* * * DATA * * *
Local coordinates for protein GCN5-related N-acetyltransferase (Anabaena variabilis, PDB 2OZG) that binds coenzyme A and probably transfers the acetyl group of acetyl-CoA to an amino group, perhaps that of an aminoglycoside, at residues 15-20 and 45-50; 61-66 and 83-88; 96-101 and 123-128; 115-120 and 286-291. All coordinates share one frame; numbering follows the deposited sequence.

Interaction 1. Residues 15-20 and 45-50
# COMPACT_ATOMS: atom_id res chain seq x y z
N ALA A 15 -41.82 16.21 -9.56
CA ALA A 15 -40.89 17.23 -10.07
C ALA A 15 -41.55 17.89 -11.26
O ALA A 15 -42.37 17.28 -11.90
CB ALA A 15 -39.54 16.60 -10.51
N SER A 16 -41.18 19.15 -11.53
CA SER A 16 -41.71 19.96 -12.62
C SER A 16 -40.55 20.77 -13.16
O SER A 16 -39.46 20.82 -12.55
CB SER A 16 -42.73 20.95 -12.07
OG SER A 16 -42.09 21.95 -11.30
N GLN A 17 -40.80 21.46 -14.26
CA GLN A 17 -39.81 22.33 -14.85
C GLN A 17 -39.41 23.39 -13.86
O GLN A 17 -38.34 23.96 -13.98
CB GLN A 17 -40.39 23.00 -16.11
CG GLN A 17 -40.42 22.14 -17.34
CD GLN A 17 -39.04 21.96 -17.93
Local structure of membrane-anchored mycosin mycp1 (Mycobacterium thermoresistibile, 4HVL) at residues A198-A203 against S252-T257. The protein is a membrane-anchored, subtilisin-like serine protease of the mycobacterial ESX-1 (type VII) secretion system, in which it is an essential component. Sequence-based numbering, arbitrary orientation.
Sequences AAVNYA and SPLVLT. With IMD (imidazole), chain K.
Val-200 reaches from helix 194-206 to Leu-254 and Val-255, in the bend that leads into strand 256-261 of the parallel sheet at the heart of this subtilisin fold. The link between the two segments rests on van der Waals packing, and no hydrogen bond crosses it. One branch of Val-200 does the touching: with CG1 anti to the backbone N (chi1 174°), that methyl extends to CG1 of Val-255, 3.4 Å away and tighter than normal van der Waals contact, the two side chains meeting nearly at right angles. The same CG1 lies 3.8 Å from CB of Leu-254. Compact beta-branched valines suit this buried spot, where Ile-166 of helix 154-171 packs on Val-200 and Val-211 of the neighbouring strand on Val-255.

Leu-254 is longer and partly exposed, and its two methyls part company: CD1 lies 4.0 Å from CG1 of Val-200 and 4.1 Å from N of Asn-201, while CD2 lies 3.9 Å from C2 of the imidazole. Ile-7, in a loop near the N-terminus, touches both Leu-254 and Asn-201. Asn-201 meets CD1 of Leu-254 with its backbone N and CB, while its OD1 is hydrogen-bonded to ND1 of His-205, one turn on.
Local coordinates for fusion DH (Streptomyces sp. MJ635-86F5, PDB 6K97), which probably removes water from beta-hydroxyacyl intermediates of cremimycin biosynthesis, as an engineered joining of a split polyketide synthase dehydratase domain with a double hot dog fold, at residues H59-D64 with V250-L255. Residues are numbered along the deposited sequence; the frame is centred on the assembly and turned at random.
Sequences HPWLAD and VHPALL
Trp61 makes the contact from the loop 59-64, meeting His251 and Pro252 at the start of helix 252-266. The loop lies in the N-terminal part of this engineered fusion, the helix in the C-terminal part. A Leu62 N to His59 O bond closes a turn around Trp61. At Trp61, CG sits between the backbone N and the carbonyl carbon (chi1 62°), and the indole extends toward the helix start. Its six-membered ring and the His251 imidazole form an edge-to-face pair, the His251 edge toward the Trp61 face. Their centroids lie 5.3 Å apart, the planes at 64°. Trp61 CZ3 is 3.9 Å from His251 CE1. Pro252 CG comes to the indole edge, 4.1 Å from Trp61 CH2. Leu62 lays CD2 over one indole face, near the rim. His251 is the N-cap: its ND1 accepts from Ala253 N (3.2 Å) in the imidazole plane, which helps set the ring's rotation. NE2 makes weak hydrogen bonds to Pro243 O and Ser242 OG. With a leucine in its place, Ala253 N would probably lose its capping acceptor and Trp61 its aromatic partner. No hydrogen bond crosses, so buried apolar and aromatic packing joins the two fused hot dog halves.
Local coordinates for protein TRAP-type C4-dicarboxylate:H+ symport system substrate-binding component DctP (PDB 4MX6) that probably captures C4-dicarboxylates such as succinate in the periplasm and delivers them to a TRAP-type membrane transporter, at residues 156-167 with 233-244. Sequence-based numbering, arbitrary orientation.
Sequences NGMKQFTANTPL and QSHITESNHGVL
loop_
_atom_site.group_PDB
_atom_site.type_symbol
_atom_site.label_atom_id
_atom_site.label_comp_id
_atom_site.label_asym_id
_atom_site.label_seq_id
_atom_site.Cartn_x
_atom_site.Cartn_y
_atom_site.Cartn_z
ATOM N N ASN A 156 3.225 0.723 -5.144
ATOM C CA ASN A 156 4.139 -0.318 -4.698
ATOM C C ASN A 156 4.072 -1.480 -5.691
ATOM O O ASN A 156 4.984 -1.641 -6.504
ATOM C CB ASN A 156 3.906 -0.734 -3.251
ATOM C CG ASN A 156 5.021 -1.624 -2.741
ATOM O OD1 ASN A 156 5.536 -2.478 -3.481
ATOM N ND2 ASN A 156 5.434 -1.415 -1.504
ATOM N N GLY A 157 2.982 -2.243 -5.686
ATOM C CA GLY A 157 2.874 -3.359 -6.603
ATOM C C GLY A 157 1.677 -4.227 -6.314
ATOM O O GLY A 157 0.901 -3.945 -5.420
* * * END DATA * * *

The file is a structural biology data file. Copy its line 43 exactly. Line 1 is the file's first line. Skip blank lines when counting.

ATOM C C ASN A 156 4.072 -1.480 -5.691